Do you have any concerns about ICT-107 that shows a statistically significant increase in progression-free survival among patients suffering early stages of the aggressive brain tumor type glioblastoma multiforme but fails to hit statistical significance in overall survival for the intent-to-treat population? Given that the OS is the primary end point.
Its always a concern when a drug does not meet its primary endpoint, which is the case of ICT-107 in the initial readout of the phase II trial results.
My purely "gut" feeling is that ICT-107 does prolong survival in certain patients with GBM but only considering the following:
The vaccine when administered must elicit a strong immunologic response. In particular I am still unsure if the product used in the Phase II study was precisely identical in terms of method of manufacture as compared to the Phase I drug. Also, administration very close to the time of chemotherapy could possibly blunt the immune response needed to offer survival benefit.
There may be a lag time ( a "long tail" ) before the full effect may be seen. The problem is that with a disease as aggressive as GBM some patients, unfortunately, will not survive long enough to experience the benefit of what is essential a "slow acting" drug.
The patient's tumor must have the target or targets that match the antibodies or cellular response which are being stimulated by the vaccine. In the case of ICT-107, we don't yet have the analysis of the tumor antigens in the trial and how they correlated with patient PFS or OS.
Because of the "long tail" of the immune system stimulation response ( as noted above ) there may be patients in a particular trial cohort who, indeed, do survive for much longer periods or potentially experience dramatic survival improvement. However, one has to wait much long to document this effect. In these longer term survivors one can then correlate their tumor antigens and level of immune response and use this information to compare with the larger trial population. ......and then possibly use this information in future patient selection. ( part II of the response to follow )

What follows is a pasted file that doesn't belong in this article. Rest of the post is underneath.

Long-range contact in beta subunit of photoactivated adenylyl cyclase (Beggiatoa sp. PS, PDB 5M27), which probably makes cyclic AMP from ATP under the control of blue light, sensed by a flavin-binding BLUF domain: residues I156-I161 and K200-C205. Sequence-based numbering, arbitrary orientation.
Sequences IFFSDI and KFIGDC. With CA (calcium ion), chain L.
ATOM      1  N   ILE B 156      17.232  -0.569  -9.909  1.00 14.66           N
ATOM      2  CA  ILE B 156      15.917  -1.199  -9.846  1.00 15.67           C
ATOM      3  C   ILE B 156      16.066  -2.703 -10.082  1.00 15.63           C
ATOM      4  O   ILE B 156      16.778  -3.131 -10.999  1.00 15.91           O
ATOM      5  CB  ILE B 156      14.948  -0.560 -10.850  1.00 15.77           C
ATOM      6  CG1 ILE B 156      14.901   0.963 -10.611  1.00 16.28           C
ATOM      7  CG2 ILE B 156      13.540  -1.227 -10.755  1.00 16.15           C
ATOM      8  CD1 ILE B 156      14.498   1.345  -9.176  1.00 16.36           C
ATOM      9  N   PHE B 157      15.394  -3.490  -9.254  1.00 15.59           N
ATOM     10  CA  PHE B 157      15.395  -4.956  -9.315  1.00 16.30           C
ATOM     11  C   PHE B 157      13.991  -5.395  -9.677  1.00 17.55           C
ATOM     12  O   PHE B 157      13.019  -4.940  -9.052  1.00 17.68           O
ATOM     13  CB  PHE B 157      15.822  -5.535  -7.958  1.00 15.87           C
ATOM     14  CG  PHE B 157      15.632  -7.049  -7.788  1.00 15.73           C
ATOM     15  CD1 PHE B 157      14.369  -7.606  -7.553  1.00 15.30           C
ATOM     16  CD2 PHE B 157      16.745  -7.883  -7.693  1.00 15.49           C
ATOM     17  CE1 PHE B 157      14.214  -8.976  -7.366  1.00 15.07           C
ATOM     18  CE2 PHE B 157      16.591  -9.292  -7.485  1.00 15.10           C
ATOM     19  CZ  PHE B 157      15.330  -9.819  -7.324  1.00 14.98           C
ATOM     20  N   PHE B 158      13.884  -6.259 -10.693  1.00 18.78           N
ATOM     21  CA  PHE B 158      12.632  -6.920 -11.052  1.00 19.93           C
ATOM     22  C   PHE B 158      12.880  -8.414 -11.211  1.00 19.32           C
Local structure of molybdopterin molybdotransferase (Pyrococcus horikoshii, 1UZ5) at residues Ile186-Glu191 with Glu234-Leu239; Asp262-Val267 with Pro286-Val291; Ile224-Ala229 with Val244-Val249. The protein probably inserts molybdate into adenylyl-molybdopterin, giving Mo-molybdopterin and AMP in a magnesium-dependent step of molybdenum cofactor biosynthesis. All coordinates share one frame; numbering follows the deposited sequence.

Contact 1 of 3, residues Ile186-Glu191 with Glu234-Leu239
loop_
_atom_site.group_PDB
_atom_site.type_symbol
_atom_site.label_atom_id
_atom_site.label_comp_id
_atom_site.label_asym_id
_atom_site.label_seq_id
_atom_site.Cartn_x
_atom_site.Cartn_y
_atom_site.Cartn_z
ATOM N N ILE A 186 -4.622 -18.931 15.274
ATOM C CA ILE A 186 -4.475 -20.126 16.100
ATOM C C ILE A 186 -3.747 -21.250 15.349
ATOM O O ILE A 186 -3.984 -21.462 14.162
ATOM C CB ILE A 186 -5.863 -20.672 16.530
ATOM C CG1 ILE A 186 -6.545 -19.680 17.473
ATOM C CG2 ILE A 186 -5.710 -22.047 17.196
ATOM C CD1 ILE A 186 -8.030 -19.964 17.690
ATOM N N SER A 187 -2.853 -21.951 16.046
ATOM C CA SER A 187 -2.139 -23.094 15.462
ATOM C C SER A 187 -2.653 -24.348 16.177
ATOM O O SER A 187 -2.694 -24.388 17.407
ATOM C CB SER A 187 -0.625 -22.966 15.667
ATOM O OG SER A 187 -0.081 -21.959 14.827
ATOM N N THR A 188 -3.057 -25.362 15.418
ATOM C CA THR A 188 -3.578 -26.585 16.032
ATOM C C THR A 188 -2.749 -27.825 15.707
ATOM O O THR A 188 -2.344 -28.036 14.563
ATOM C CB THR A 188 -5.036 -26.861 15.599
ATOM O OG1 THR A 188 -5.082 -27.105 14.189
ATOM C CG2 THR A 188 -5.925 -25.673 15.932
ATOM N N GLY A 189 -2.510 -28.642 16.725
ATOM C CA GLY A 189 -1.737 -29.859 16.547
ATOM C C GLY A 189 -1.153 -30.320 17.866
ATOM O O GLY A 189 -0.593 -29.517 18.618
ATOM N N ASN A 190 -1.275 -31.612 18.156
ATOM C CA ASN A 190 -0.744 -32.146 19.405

With regards to what I have stated in part I of this discussion, I think it is too early to close the book completely on ICT-107. I believe that further observation of the present survivors ( especially those whose disease has not progressed thus far ) in the phase II study is critical. The best case, arguing for a notable survival benefit would be to witness very long term survival limited mostly or almost exclusively to those on the drug rather than those given "placebo" or other standard of care. That observation may not clearly ultimately fall within the realm of "statistical significance" for the present trial as a whole, but may point towards a high degree of potential clinical relevance. This outcome could be explored in an, appropriately, much larger future study with adjusted patient selection, timing of drug administration and more consistent product manufacturing.
In terms of an investment, I consider IMUC to be very high risk and a speculative stock. However, I am a bit ( but not overwhelmingly ) encouraged by insider buying of the shares recently combined with what I have discussed above.
Recently, I have purchased a small bit of shares at about .93 to .95 as a highly speculative investment.......complete loss of capital a distinct and real possibility, with a much lower probability of multiple gains.
Nhan knows that I follow this SGEN board closely, so he placed his question here knowing that I would see it. Thanks, in advance, for your understanding of the reason for the brief off topic discussion here.